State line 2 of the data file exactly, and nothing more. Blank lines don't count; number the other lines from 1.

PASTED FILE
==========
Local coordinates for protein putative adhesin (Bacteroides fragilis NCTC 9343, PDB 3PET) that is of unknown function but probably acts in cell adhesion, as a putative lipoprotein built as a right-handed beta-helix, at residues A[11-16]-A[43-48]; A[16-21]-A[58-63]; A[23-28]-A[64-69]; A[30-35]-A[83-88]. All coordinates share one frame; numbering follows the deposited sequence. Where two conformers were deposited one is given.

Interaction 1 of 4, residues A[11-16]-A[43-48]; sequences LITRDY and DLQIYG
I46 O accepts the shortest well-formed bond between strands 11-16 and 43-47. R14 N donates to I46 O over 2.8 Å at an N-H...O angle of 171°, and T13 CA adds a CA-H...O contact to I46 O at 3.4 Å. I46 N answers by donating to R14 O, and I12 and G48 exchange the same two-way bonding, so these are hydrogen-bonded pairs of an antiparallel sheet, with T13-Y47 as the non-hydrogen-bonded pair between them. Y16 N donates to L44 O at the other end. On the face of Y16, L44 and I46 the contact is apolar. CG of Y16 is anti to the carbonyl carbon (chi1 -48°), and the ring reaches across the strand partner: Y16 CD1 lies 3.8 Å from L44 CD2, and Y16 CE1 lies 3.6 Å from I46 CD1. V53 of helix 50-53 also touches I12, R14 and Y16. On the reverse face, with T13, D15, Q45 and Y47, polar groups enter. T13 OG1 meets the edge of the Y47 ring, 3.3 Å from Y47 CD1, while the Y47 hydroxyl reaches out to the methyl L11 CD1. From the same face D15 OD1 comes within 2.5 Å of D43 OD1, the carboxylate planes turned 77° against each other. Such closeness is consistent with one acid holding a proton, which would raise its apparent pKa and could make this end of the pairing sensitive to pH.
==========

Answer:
Interaction 1 of 4, residues A[11-16]-A[43-48]; sequences LITRDY and DLQIYG